Study shows you’re covered in bacteria – live with it
Los Angeles Times
Here’s a finding that’ll make your skin crawl: A healthy human epidermis is colonized by roughly 1,000 species of bacteria.
Furthermore, the microorganisms have evolved to exploit the unique attributes of the body parts they call home, according to a study to be published Friday in the journal Science.
Some thrive in the desert of the forearm; others are happiest in the tropical rain forest of the armpit.
The study, conducted by a team of researchers from the National Institutes of Health, reflects a growing realization that bacteria have colonized us inside and out – and that their presence is not only harmless but also probably essential to the proper functioning of the body.
One striking example of that fact: Mice bred to be entirely germ-free have smaller hearts and are unable to digest food properly.
“We live in a microbial world, and these things are not all out to get us,” said Noah Fierer, a microbial ecologist at the University of Colorado at Boulder. Fierer, who has analyzed bacteria that live on hands, wasn’t involved with the new report.
“You don’t want to live in a sterile world,” he said. “You probably can’t live in a sterile world.”
The results reported in May will lay some groundwork for a $115 million NIH venture dubbed the Human Microbiome Project, which is aimed at cataloging the bacteria and other organisms that inhabit the skin, gut, nose, mouth and vagina.
Of the more than 19 square feet of skin on a typical adult, the NIH team focused on 20 specific areas, ranging from the oily patch between the eyebrows to the moist space between the toes.
Senior author Julia Segre and her colleagues used swabs to gather bacterial samples from 10 racially diverse volunteers, half men and half women. They collected 112,283 organisms altogether.
The specimens were classified according to a gene known as 16S rRNA, which is easy to identify and gives each bacterial species a unique signature. More than half belonged to one of three big groups that made them a cousin either of a bacterium that causes acne, one that causes diphtheria, or Staphylococcus aureus, the culprit behind many dangerous antibiotic-resistant infections.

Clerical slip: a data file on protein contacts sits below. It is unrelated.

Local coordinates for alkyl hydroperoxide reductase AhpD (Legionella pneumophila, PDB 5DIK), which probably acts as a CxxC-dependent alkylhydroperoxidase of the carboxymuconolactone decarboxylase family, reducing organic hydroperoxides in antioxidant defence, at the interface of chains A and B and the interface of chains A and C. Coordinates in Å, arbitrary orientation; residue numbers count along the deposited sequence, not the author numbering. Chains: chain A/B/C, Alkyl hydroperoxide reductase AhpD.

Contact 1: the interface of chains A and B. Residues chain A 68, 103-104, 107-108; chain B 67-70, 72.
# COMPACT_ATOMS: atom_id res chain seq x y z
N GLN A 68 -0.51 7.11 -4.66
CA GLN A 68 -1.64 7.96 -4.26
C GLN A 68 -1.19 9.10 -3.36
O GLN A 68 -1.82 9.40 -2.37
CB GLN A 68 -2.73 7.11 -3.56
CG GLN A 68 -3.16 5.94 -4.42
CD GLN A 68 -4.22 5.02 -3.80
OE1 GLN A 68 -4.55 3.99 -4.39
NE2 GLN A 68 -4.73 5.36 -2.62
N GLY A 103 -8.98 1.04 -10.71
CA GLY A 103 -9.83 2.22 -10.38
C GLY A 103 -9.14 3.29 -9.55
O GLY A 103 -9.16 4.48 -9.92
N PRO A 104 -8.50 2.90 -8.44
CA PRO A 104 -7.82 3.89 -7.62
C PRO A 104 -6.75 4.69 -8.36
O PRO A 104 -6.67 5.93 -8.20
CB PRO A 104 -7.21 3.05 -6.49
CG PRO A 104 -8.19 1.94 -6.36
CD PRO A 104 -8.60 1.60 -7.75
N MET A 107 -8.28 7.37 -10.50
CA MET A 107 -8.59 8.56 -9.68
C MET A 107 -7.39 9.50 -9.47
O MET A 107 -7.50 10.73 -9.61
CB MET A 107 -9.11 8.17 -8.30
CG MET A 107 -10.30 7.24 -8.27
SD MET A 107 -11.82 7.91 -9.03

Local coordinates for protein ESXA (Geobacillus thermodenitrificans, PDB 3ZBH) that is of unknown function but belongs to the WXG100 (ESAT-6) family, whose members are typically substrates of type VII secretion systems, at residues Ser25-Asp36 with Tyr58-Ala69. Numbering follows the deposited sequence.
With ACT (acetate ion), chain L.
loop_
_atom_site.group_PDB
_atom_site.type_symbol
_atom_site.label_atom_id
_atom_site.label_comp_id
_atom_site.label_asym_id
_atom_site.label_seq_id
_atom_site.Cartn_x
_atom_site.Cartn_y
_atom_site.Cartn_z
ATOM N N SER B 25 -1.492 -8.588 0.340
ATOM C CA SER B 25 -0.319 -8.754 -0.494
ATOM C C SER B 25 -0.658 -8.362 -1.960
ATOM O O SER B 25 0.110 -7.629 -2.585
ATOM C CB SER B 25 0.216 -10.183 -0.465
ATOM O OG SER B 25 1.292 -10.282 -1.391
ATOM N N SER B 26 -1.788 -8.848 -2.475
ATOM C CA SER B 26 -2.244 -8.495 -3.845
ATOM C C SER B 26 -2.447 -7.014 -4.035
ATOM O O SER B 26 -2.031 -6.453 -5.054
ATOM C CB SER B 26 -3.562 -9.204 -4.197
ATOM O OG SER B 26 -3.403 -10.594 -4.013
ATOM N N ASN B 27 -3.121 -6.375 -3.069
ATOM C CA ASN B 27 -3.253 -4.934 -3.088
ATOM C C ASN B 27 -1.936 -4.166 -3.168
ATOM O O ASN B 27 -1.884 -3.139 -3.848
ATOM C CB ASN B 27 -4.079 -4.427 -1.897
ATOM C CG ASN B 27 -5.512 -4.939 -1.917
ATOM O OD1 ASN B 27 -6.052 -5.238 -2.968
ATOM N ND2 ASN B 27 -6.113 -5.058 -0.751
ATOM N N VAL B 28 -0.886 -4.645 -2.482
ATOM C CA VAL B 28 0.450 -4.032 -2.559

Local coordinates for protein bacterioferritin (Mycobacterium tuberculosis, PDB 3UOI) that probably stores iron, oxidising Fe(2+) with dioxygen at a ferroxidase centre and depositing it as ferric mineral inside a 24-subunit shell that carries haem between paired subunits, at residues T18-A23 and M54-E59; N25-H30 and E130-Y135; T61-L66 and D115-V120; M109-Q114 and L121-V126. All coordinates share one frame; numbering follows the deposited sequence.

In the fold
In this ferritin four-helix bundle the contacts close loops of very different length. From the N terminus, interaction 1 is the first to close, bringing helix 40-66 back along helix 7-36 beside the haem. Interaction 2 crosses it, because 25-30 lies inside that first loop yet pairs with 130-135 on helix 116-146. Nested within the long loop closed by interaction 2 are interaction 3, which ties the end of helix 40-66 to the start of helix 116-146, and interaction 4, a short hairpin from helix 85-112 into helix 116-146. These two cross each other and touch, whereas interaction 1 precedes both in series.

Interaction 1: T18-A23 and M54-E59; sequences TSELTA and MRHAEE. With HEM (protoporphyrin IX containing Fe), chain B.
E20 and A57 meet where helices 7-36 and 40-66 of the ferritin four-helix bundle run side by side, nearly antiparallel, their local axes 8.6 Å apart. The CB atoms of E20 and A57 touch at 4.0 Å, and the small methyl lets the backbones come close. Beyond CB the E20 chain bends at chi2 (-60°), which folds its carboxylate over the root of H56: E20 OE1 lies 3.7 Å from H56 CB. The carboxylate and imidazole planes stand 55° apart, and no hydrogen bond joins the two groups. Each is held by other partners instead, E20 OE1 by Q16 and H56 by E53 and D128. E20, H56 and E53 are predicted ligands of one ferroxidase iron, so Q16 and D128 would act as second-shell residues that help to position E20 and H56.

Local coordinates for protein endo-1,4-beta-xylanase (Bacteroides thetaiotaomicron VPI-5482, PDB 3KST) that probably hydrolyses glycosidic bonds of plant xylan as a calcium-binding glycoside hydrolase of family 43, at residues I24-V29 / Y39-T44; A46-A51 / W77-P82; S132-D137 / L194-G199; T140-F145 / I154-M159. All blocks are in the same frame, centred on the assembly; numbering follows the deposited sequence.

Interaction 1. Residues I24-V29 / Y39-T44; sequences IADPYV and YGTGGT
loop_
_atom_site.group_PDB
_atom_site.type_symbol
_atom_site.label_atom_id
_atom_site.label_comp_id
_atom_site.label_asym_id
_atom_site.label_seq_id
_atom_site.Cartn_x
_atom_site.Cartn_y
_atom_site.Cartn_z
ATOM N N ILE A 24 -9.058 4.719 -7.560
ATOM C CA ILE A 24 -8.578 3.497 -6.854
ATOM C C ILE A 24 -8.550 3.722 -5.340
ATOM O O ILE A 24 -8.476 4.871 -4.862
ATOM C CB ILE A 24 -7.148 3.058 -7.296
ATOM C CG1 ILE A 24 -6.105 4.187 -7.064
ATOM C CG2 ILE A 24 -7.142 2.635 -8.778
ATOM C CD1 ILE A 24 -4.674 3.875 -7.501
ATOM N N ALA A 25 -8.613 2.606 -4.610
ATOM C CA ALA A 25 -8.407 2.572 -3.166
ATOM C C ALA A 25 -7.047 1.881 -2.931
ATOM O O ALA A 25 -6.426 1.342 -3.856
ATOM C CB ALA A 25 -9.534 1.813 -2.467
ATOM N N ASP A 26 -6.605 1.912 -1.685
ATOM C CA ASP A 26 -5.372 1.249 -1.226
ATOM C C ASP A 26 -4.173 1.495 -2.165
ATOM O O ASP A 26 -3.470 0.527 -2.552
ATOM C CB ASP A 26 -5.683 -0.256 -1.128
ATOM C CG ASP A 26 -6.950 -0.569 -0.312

Moist areas – such as the belly button and the inner bend of the elbow – have up to 10 times as many bacteria per square inch compared with dry areas, such as the inside of the mid-forearm, the scientists found.
But the forearm turned out to have the greatest diversity of bacterial species, with a median of 44 species among the 10 human volunteers.
The least diverse site sampled was the oily area behind the ear, with a median of 15 bacterial species, according to the study.
The study deliberately focused on regions associated with disorders such as eczema and psoriasis in the hope that the discoveries would help scientists understand those conditions better.
“We don’t really know what causes skin diseases,” said Segre, a senior investigator at the National Human Genome Research Institute. Perhaps, she suggested, an outbreak ensues when a dominant species of bacteria gets kicked out by a rival species.
Roughly 100 billion individual bacteria live on skin, and when you add all their genes together they dwarf the 20,000 contained in the human genome, researchers said.
The microbes probably are doing something useful, said Dr. Martin Blaser, a microbiologist and infectious-disease specialist at New York University Medical Center, who in his own studies has identified 183 kinds of bacteria on human arms.
The locations of bacterial species are relatively consistent from person to person, perhaps implying some function that confers a benefit to the host, Blaser said.
“I can’t prove it, but I think the idea that they are just hanging out is completely incorrect,” he said.
Segre agreed that bacteria have been getting a bad rap.
“We have to lose this language of warfare,” she said. “Our goal is to keep the bacterial ecosystem in balance and move away from the concept that all bacteria are bad.”